Wheat and nickel prices hit records as assault on Ukraine cities intensifies2 min read


Wheat and nickel futures jumped to record highs as Russia intensified its shelling of Ukrainian cities two weeks after president Vladimir Putins troops moved into the country.

Wheat futures rose as much as 5.4 per cent to $13.63 a bushel in early trading on Tuesday before pulling back to be down 2 per cent, according to Bloomberg data.

The benchmark nickel contract jumped more than 13 per cent to a record high of $57,000 a tonne, according to Reuters, having risen more than 70 per cent to $50,300 during the previous trading session.

The conflict in eastern Europe has thrown global markets into tumult, driving up commodity and energy prices to record highs, threatening to push inflation higher and boost the cost of production for vital materials.

Ukraine and Russia account for almost a third of global wheat exports, prompting worries over food shortages and sending prices surging since the war began almost two weeks ago.

Oil edged higher after German chancellor Olaf Scholz indicated Berlin was reluctant to ban Russian imports he considered of “essential importance” to the European economy.

The comments followed remarks by US secretary of state Antony Blinken that Washington was in discussions with European allies to ban Russian crude imports, pushing Brent crude, the international benchmark, up 18 per cent to $139 a barrel on Monday.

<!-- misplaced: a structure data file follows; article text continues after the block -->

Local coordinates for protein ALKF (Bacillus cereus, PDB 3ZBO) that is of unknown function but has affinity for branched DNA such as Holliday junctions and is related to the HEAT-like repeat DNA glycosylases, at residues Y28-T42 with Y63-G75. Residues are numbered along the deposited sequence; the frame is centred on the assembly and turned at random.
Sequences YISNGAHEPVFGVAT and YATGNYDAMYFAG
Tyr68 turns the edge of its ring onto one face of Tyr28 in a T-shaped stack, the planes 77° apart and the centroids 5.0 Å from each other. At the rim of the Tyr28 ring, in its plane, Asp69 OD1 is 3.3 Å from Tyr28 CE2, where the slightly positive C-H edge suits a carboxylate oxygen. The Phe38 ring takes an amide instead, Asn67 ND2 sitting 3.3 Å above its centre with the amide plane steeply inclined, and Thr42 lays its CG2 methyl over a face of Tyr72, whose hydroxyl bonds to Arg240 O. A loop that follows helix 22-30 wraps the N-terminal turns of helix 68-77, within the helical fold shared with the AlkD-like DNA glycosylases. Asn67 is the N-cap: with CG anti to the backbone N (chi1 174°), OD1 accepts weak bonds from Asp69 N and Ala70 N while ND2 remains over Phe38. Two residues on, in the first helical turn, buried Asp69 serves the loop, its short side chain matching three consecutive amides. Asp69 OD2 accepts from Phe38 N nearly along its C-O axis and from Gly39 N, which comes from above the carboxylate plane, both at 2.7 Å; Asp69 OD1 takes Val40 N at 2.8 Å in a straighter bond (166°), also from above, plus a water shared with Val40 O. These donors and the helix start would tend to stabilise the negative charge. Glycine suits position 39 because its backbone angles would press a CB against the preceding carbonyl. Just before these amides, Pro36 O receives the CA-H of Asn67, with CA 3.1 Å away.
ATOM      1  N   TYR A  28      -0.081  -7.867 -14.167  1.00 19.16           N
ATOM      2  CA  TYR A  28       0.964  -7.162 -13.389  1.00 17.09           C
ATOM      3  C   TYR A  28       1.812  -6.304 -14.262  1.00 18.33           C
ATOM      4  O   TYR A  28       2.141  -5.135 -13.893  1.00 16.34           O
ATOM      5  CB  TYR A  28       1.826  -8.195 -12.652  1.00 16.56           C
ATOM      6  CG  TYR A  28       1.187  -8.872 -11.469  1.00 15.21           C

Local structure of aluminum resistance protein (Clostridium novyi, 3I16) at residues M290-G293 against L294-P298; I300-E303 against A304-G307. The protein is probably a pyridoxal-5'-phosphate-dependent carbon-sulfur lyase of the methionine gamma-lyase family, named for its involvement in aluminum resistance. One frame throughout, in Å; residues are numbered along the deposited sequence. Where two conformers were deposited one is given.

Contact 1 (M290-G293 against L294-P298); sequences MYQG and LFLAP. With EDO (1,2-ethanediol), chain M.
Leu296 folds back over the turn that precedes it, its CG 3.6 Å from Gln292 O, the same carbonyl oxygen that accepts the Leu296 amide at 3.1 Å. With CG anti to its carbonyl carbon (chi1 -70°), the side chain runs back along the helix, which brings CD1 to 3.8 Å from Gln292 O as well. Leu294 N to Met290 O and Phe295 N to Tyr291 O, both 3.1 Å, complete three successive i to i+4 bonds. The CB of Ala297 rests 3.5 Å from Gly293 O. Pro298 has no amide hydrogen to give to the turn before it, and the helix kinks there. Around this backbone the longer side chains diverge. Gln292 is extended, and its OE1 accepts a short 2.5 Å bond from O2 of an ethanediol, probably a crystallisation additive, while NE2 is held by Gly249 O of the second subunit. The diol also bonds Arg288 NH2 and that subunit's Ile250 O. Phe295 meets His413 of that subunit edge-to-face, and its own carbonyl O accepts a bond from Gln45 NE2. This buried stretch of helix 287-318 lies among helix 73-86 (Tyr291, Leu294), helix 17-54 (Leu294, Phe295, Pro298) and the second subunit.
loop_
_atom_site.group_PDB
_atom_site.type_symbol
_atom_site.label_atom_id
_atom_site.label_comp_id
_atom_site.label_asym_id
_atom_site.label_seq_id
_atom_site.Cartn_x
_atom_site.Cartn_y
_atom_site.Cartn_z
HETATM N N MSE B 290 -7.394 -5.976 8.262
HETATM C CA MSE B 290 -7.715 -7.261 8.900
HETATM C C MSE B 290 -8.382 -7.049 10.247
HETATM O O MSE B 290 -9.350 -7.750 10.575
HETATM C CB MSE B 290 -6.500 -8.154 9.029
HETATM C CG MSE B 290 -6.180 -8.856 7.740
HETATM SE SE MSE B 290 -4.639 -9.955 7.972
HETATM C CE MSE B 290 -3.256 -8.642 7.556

Brent rose 1.6 per cent to $125.18 a barrel in Asia trading on Tuesday after finishing the previous session up more than 4 per cent. West Texas Intermediate, the US marker, was up 1.3 per cent at $120.93.

European natural gas prices also settled about 5 per cent higher at €215.50 a megawatt hour, after jumping as much as 40 per cent on Monday.

The threat of a ban on Russian oil rattled Wall Street, sending the S&P 500 down almost 3 per cent and the tech-focused Nasdaq Composite 3.6 per cent lower. The Euro Stoxx 50 fell more than 1 per cent as Moscow warned of “catastrophic consequences” for blocking its oil.

Futures tipped European stocks to fall further in the wake of the US sell-off, with the Euro Stoxx 50 expected to fall 1.4 per cent. The S&P 500 was set to shed 0.2 per cent when Wall Street opens for trading.

Asia equity markets were mostly lower on Tuesday, with China’s benchmark CSI 300 index down 1.7 per cent and Japan’s Topix falling 1.5 per cent.

Caroline Bain, chief commodities economist at consultancy Capital Economics, said that a US ban of some form appeared increasingly likely but “the devil is in the detail”.

Blocking Russian energy exports would push Brent to about $160 a barrel and “energy prices would stay higher for longer as it would take time for supply to pick up the fill the shortfall”, she added.

Venezuelan president Nicolás Maduro confirmed that his government held talks with senior US officials, the first high-level meeting between the countries since 2019 when they severed diplomatic ties. The talks were held as US president Joe Biden’s administration has sought alternative energy supplies if sanctions imposed on Russia are tightened.

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